Some of his other songs that I like that you don’t hear in the movie include: Grey Seal, All the Girls Love Alice, Island Girl,  Elderberry Wine, Indian Sunset, Goodbye, Burn Down the Mission, Sorry Seems to be the Hardest Word, Levon, Mona Lisas and Mad Hatters, Little Jeanie, and Funeral for a Friend/Love Lies Bleeding. And don’t get me wrong, I know we can’t get all our favorite songs in there, but hearing just the greatest hits package? How is that interesting for the fans? Bohemian Rhapsody gave us some of the lesser known songs we love that we’re not inundated with on the radio every day (Hammer to Fall, Love of My Life, Radio GaGa, Doing All Right, Now I’m Here, to name a few).

The Beatles’ Across the Universe was a movie musical fantasy that didn’t get the best reviews, yet I liked it. The visuals were so much more stunning than the dance numbers we got in this movie. Hell, it’s been over 40 years since I saw the Bee Gees play The Beatles in the movie Sgt. Pepper, and as disappointing as that was, I think it was a better fantasy/musical than this mess.

Now, aside from Elton telling us HIS version of how horrible his parents were (in the very pedestrian way of having a kid constantly asking his dad, “Can I have a hug now?” or “How come you never hug me?” because, we all know that’s what 6-year-olds ask their dad)…we then get more excuses for the borish, narcissistic behavior Elton displayed in real life. Manager John Reid (Richard Madden) comes along and seduces Elton, and once he gets him in bed, gets him to sign contracts that aren’t in his best interest. I’m just not sure how making bad financial decisions would cause you to be so horrible to the people around you. One of Elton’s friends and tour-mates — Billy Joel — lost all his money to a brother-in-law, but he’s been nothing but class to everyone he’s worked with or come into contact with. He also had a drinking problem, but was still nice. I think Elton was just bad at making the right decisions and he had a horrible personality. I get that he’s the producer and doesn’t want to show that. He figures he’s showing himself in rehab, why show the bankruptcies and firing everyone around him and being a diva backstage making unreasonable demands. Instead, we just get him barfing backstage because he’s nervous about the big crowd, and he was always such a shy boy.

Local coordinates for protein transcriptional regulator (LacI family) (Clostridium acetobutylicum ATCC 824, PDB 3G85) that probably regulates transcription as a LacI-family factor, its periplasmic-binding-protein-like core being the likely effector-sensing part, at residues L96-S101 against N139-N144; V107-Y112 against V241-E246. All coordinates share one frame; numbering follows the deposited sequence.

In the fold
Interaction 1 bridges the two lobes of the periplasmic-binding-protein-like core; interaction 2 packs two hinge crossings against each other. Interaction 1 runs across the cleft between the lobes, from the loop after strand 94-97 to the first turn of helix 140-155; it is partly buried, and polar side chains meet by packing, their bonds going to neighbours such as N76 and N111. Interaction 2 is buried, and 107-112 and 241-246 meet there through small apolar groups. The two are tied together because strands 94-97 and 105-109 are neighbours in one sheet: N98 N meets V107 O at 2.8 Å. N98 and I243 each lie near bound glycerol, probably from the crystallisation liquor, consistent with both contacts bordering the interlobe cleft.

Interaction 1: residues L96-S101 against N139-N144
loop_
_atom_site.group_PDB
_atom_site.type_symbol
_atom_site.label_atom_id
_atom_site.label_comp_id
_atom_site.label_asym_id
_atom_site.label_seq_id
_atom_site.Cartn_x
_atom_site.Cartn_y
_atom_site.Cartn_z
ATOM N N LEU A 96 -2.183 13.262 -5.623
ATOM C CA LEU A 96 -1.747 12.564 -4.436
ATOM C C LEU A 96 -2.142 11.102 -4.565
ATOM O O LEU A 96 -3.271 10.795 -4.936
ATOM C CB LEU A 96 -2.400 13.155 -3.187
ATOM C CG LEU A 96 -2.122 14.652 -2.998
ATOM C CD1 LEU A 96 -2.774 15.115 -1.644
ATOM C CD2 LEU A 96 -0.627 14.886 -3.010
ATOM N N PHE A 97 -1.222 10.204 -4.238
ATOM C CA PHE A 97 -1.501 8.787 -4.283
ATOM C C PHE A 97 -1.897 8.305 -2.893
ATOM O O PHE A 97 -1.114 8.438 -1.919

So much of this movie was annoying. One of those things, that also bugged me with Mike Myers in Bohemian Rhapsody, was how the record executive dealt with Elton and Bernie [side note: my wife was distracted by the fact that the teenage Elton, with his huge glasses, looked like Mike Myers in Austin Powers; I thought he looked like someone in Herman’s Hermits. Another time he looked more like Warren Zevon than Elton John]. Anyway, this record executive chomps a cigar and barks at them about how bad the songs are. Even when we just hear the first line of the opening lyrics (of songs we know are so great, like Take me to the Pilot and I Guess That’s Why They Call it the Blues).

I don’t buy the story arc with the father (I won’t spoil it here, because I’m sure it will move some people).

I was a bit confused by the fact that Elton said at least twice in the movie, how he and Bernie have never had a fight, yet…we see a few scenes where he’s telling him off.

Aside from the songs we all know and love, the movie does deserve credit for costume designer Julian Day. Although, looking at photos of what Elton was wearing at that time and place, probably made Day’s job easier. It is a blast to see Elton in an AA meeting with a gaudy, sequined devil costume, or playing in L.A. with a sequined Dodgers outfit.

We heard Elton’s mom say he’d be “bald as an egg” by the time he’s 20, but we never see him pay the $28,000 for the hair transplant.

We don’t see Elton get the part in the movie Tommy, we just see him covering The Who’s Pinball Wizard in a concert scene.

Some of the edits were interesting. I liked seeing him have an argument with his mom and stepfather at a restaurant, go into a bathroom to compose himself…and walk out to a different restaurant and meeting with Bernie.

It’s just a shame so much of this was cheesy, self-serving, and cliched flashbacks we felt like we’ve seen in so many other movies.

Near the end we see a video recreation of I’m Still Standing. That song would’ve been a better title for this movie. Especially because this rocket never quite takes off.

1 ½ stars out of 5.